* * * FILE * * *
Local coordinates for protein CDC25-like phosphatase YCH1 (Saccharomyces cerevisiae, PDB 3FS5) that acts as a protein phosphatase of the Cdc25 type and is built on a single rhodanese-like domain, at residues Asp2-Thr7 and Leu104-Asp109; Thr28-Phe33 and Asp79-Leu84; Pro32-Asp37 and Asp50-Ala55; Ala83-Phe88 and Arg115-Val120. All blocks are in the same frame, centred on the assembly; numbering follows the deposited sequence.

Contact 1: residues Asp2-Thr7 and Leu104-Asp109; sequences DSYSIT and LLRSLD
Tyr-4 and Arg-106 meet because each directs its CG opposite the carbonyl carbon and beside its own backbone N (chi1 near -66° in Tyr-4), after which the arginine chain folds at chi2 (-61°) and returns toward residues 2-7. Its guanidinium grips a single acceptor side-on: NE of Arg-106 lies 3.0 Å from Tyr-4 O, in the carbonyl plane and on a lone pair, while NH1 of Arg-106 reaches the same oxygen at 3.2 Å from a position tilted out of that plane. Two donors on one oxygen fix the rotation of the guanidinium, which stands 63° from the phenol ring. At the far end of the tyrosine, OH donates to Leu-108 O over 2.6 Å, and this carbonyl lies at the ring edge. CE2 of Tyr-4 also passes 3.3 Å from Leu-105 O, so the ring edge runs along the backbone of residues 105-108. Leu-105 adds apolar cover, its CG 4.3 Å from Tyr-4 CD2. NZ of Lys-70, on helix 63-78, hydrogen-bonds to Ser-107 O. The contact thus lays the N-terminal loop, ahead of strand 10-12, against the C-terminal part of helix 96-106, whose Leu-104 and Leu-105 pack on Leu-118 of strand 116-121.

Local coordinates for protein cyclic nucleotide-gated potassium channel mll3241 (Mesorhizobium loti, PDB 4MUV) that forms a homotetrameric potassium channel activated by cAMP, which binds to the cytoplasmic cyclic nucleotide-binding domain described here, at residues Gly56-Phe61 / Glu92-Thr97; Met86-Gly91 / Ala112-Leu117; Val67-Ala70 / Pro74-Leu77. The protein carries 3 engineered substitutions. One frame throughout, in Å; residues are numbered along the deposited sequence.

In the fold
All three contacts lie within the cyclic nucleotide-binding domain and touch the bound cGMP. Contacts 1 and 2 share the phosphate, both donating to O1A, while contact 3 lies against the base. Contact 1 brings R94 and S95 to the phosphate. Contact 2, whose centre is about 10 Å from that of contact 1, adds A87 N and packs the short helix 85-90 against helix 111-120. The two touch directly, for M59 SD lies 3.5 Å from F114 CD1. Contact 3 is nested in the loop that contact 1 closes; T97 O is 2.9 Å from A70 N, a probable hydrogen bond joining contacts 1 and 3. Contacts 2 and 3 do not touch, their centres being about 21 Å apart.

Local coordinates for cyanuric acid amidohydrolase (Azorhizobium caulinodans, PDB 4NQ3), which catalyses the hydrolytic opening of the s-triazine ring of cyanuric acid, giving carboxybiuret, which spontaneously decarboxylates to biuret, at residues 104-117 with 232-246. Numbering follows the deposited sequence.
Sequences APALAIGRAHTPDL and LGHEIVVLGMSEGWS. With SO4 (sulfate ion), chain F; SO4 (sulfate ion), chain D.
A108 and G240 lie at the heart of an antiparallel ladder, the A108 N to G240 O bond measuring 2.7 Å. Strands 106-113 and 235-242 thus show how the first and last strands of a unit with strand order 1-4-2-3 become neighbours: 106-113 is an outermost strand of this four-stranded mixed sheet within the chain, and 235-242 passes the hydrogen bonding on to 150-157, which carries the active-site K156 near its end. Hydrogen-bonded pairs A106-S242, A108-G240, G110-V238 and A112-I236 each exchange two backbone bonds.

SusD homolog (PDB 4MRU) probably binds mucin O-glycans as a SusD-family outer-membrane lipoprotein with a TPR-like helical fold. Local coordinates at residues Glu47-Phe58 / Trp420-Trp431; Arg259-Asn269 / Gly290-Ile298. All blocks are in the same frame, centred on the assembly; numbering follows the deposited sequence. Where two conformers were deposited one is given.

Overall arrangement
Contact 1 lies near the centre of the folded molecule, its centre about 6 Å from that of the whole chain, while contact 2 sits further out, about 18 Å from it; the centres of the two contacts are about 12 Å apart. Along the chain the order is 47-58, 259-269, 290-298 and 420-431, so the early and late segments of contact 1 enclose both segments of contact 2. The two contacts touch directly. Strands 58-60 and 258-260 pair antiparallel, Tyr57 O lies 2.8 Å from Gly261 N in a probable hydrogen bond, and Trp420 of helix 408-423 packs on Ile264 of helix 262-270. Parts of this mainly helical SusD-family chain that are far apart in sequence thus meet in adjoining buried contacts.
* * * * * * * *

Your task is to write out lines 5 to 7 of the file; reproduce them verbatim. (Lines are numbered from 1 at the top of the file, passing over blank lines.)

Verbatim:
In the fold
All three contacts lie within the cyclic nucleotide-binding domain and touch the bound cGMP. Contacts 1 and 2 share the phosphate, both donating to O1A, while contact 3 lies against the base. Contact 1 brings R94 and S95 to the phosphate. Contact 2, whose centre is about 10 Å from that of contact 1, adds A87 N and packs the short helix 85-90 against helix 111-120. The two touch directly, for M59 SD lies 3.5 Å from F114 CD1. Contact 3 is nested in the loop that contact 1 closes; T97 O is 2.9 Å from A70 N, a probable hydrogen bond joining contacts 1 and 3. Contacts 2 and 3 do not touch, their centres being about 21 Å apart.

Local coordinates for cyanuric acid amidohydrolase (Azorhizobium caulinodans, PDB 4NQ3), which catalyses the hydrolytic opening of the s-triazine ring of cyanuric acid, giving carboxybiuret, which spontaneously decarboxylates to biuret, at residues 104-117 with 232-246. Numbering follows the deposited sequence.